Donald Trump’s election comes at a time where the world needs more engagement in climate policy, not less. Here are some impacts we expect to see, along with the efforts we’ll need to see from the business and financial sector to counter-balance the expected scaling back of U.S. engagement.
Policy & Government
A catch all category for government, politics and initiatives to influence either.
If Donald Trump gets his way and he builds that wall, or even succeeds in only launching his other immigration ideas, wages across many sectors could rise in the short term. Employment opportunities, however, could shrivel, and the fact is that manufacturing jobs are not coming back to the U.S.
Both blue and red workers in four very different states will benefit economically after Tuesday night’s election returns: voters approved initiatives that will raise their states’ minimum wage over the next few years, to as high as $13.50 in Washington state.
There will be setbacks, including a threat to the COP21 agreement, due to the election of Donald Trump. However, Tuesday’s outcome does not have to cause a complete freak-out: unless we idly stand by and allow such events to happen.
The government may be useless and hostile for the next four years. The business community must rise to the challenge of sustainable innovation and opportunity that has always existed.
At a time when global challenges like climate change, resource scarcity and social inequity make our future uncertain, the demand for leaders with the courage to make history has never been greater. Here are three concrete steps to take to make a difference.
While legislation is finally coming online to strengthen corporations’ voluntary commitments on forced labor, loopholes remain.
Outdoor clothing and gear company Patagonia will shut down its entire operations for today, Election Day, to encourage its employees and the general public to exercise their right to vote.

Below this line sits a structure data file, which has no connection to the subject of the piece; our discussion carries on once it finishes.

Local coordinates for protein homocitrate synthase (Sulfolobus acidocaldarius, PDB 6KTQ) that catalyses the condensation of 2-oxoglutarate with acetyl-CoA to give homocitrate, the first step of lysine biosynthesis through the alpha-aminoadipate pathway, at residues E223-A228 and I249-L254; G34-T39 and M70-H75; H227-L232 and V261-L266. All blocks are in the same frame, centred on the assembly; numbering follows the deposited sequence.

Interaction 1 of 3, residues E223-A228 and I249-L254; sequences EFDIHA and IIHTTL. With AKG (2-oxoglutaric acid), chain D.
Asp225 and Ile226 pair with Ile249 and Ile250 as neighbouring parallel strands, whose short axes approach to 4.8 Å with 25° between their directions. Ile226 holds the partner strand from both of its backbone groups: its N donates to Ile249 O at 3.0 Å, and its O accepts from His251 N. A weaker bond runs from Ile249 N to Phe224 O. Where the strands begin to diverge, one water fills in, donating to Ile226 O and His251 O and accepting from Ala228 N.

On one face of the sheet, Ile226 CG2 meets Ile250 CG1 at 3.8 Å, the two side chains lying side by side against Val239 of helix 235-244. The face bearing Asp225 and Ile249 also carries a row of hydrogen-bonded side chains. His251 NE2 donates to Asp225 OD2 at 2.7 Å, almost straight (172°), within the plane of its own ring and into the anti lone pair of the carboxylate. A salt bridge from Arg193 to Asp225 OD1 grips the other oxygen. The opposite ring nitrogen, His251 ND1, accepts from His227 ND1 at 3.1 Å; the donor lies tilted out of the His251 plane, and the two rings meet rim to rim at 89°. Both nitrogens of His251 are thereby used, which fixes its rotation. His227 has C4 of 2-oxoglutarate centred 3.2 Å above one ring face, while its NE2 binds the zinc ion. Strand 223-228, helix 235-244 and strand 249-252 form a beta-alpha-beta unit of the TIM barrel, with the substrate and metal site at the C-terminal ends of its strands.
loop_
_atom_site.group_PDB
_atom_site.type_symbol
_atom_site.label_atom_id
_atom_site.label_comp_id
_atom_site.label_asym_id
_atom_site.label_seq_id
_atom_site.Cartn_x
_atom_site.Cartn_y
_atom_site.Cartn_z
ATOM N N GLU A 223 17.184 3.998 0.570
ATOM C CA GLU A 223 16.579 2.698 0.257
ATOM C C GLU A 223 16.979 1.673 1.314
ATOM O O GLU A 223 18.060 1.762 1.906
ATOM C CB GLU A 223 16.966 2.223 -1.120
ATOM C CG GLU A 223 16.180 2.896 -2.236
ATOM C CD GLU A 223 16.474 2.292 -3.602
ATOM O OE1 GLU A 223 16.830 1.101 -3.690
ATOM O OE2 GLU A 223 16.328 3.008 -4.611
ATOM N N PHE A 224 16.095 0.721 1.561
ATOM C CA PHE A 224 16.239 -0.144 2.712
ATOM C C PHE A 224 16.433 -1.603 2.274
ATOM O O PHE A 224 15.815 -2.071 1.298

2This year marks the centennial celebration of what some have called “America’s greatest idea” — the National Parks system. As the country looks back at 100 years of National Parks and the successes and complexities that have come with them, it’s also a chance to look forward to the future. Here are some possibilities for the next century of conservation.
The USDA will offer up to $25 million in grants to develop more tech-driven applications that can help farmers use resources more efficiently and sustainably.
And amidst all this talk about making America great again, it’s easy to forget how far we’ve come as a society. Before you go hide under your covers all weekend, take a moment to remember the ways America is already great.
“In my view, the issue of long-term dynamics here continues to play in favor of the U.S. staying deeply engaged,” Dr. Jonathan Pershing, the U.S. State Department’s special envoy to COP22, said on Thursday.
According to Reuters, some within the UN’s leadership realized that it would benefit next week’s meeting drafting a global tobacco control treaty if delegates who work within, or have ties to, state-owned tobacco companies are barred from attending the proceedings.
Millennials are the second largest generation in the U.S. But they have never voted in numbers representative of their population size. What will it mean for America’s future if they decide to vote this time around?